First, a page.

[In our Edge of the Universe column, we review mainstream authors that incorporate elements of speculative fiction into their “literary” work. However you want to label them, we hope you’ll enjoy discussing these books with us.]
When I distill down my responses to Rachel Cantor’s debut novel, A Highly Unlikely Scenario, or; a Neetsa Pizza Employee’s Guide to Saving the World, I find that what moved me the most profoundly was the main character, Leonard’s, relationship with his nephew, Felix. Leonard’s connection to his now-dead grandfather is important, and Sally the neo-Baconian librarian (not that kind of Bacon! Roger Bacon) is a great character, but Leonard’s support of vulnerable Felix stayed with me through all the book’s twists and turns.
Leonard works for Neetsa Pizza, a fast food conglomerate that bases its pizzas on the principles of Pythagoras. He does not work in a restaurant — rather, in a garage apartment that he has converted, per Neetsa specs, to a “white room.” Leonard addresses customer complaints through Good Listening, Compassion and the judicious application of free Neetsa Pizza gift coupons.
Leonard’s sister, Carol, works for Jack-o-Bites, a Scottish fast-food conglomerate and steals food from work, like bite-sized haggis, for the family. She also belongs to an anarchist book club. I loved the anarchist book club! How do they schedule their meetings? Aside from walking Felix home from the school “caravan” stop each day, Leonard does not venture outside. He answers his calls and spends free time secretly asking questions of a website called The Brazen Head. His life in this world, which is not quite ours, seems planned out ahead of him in a straight line — until one night when he gets a call from his dead grandfather. Later, a man named Milione calls him, from his prison cell in Genoa. We know Milione better as Marco Polo.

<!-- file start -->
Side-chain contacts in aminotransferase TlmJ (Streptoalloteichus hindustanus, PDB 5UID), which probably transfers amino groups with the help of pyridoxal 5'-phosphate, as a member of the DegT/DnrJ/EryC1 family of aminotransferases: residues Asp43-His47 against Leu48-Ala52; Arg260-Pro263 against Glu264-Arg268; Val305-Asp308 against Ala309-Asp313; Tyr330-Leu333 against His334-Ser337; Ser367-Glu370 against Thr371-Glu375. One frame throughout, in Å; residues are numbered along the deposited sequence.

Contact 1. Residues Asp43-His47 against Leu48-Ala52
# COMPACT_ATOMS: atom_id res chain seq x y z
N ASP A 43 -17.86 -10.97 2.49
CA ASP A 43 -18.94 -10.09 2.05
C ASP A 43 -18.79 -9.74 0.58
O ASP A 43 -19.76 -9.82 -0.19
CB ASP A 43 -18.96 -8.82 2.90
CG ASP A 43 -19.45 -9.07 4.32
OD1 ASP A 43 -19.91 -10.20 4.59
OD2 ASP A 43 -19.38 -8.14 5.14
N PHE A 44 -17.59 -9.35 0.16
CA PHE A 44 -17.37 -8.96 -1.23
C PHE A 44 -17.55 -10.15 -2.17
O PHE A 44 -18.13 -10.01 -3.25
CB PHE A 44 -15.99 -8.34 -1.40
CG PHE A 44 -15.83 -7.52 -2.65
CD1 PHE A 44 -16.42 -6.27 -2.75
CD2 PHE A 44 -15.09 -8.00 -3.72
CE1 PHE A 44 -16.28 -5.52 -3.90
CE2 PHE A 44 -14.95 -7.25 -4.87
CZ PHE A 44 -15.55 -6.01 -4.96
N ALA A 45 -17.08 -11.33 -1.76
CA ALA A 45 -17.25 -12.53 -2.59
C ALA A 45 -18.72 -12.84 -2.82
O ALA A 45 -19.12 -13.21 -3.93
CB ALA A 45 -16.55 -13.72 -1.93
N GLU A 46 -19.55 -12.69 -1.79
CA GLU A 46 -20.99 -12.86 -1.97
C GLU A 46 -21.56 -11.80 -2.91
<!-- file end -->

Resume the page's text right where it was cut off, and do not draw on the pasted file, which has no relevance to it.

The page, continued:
Cantor’s book is a charming literary whirlwind about a surrealist alternate-present, where the nation is ruled by a Leader, and fast food employees battle each other in the streets; where the Brazen Head is the font of knowledge; and where fashion is, well, interesting — and about time travel to the thirteenth century; Kabbalahistic mysteries; about amazing karate kicks and being bullied; about how we get knowledge and how we get wisdom, and most of all, about family.
Is it science fiction? Probably not. Cantor’s stylistic choices — no quotation marks, for instance; short chapters with folktale-like titles — put it more in the literary camp. There is an alternate world, though, and time travel. There is also magic. Felix can see certain things in a different way, and so can Sally, while Leonard’s talent, as we already know, is listening. Listening and seeing, two ways we receive knowledge.
I love this book. I delight in Cantor’s imaginative details and the humor, especially the fast food kingdoms, like Neetsa Pizza:
His phone logs continued to fill, he seemed even to be increasing his conversion rate, for which accomplishment NP sent him a semiprecious, metal-plated, equilateral calzone.
Characters like Leonard’s grandfather, who calls him “boychik,” (of course) and the thirteenth century mystical rabbi Blind Isaac sound like Jewish stand-up comedians from the Adirondacks in the 1950s, and that works, too.
You understand nothing, boychik, but you have the potential to understand much. This is why I choose you. This, and I have no choice.
I don’t think A Highly Unlikely Scenario is perfect. Sally is an interesting character, very different from Leonard, but the love story is never given time to blossom. The suspense of the love story is further undermined by Isaac, who tells Leonard Sally is the one for him before he even meets her. Still, Cantor’s strange present world, and the scenes of crowded, chaotic, dirty, aromatic thirteenth-century Rome are vivid and authentic and as I said at the opening, Leonard’s loyalty to Felix, his commitment not just to protect him, but to nurture him, makes this book very sweet and a little out of the ordinary.
Not everyone is going to like it. The no-quotation-mark choice may put some people off. Science fiction purists may be a little disappointed in the present-world because there is no explanation of how we got there. A Highly Unlikely Scenario, or; a Neetsa Pizza Employee’s Guide to Saving the World is for someone who wants a literary read, or a speculative fiction read, that’s different. If you have friends who like Karen Russell and Kate Atkinson but “hate” science fiction, this is just the book to suggest. You might make a convert. Who knows?